Kiefer Sutherland as Jack Bauer in "24: Live Another Day" (FOX/Daniel Smith)

Jack Bauer has become a different kind of hero

The "24" hero returns for a ninth season, surrounded by the moral ambiguity of a new political age


Neil Drumming
May 6, 2014 8:00PM (UTC)

It is sort of brilliant that “24: Live Another Day” takes place in the UK, and not just because the grim, gray streets of Europe have become the go-to destination for craggy old action heroes with very specific skill sets (“Taken 2,” “A Good Day to Die Hard”). There’s a scene in “Live Another Day” in which Chloe O’Brian (Mary Lynn Rajskub) is questioned about her recent escape from a maximum-security CIA blacksite in London. When she reveals that a former colleague broke her out, her interrogator believes that to be impossible. Chloe responds, “Not for him.” And, of course, it is not. If Doctor Who is the UK’s Superman, than Jack Bauer is our Doctor Who: immeasurably talented, self-righteous, unorthodox and utterly implacable.

It has been four years since the last iteration of the hit series “24” went off the air, and “Live Another Day” boasts a newish veneer. The location is new. The villains – ambiguously motivated and partially obscured – are new. (Full disclosure: Actor Gbenga Akinnagbe, who plays hotheaded CIA agent Eric Ritter, is a good friend of mine and one of the stars of “Big Words,” a film I wrote and directed.) Where, at the end of “24’s” eighth season, an unmanned drone was the angel in the sky that ultimately saved Bauer from being assassinated, drones are now – reflecting what appears to be the prevailing opinion of our time – irrefutably evil tools that will inevitably fall into the wrong hands and be used to slaughter innocents. Chloe, always a cog in the machine even as she helped Jack Bauer thwart its worst manifestations, has fallen in with the Robin Hoods of our day, a band of Edward Snowden types who heedlessly disseminate classified information to the public in the interest of truth.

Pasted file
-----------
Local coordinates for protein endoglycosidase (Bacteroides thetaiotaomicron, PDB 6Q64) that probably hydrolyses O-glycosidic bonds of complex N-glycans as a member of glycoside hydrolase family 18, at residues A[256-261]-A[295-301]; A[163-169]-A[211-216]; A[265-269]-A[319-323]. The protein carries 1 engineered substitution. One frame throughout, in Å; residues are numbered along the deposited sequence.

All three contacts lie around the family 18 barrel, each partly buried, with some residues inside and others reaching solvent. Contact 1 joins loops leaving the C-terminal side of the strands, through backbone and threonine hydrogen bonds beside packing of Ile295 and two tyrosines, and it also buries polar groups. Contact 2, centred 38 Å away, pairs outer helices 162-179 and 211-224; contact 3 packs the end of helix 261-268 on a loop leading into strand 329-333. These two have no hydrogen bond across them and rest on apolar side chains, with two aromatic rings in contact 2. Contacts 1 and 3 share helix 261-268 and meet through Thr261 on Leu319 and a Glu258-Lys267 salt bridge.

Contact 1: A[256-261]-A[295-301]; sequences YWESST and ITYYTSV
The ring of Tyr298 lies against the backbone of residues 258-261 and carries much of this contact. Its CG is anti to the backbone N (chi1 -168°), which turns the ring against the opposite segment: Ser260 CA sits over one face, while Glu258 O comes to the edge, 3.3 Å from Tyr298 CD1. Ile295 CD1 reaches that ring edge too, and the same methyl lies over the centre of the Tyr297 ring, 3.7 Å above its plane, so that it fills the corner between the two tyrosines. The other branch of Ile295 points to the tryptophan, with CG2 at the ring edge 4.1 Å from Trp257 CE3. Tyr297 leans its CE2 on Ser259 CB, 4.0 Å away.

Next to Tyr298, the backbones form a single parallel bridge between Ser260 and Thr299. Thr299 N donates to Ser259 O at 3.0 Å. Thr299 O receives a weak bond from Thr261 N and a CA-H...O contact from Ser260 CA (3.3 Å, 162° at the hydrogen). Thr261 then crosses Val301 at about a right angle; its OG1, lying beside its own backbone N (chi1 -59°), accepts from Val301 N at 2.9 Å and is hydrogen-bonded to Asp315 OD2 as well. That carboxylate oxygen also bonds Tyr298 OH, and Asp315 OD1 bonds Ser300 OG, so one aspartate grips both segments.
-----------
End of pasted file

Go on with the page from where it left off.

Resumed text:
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Chloe’s disillusionment and reorientation are reflected in her revamped appearance, a “Girl with the Dragon Tattoo” affectation that, hopefully, is not intended to be convincing or permanent. But it is Jack Bauer who has emerged from exile anew. He seems harder, more dead-eyed and resolute. He can still take a beating like no else, but now he can steel his body against sensors and electronic lie detection. He can’t travel back in time, but time is his constant nemesis, and he is always wrestling with ghosts from his past – Audrey Heller, anyone? Regeneration is at the core of the Who mythology. The Doctor is a misunderstood rogue who values justice, sometimes above the safety of his closest companions, and is always willing to push himself literally to death in its service. In the case of his actual death, he just regenerates, as he has done 11 times in the history of that show and as Jack Bauer seems to do at the end of every season. Jack always succeeds, but at some severe cost whether it be disgrace, ostracism or the indelible sting of personal loss. When he is needed, he is reborn, usually with new concerns, new allies – even new tics – but always the same heroism.

The original creators of “Doctor Who” put a cap on the number of times their hero could regenerate – 12. Eleven doctors and counting, that successful franchise doesn’t seem to be going off the air anytime soon, and there’s no telling how the showrunners will circumvent that rule. Similarly, if this new “24” has a stellar season, who knows how many chances Jack Bauer will get to reset the clock. A better question is, For how long can one man convincingly do good for good’s sake?


Neil Drumming

Neil Drumming is a staff writer for Salon. Follow him on Twitter @Neil_Salon.

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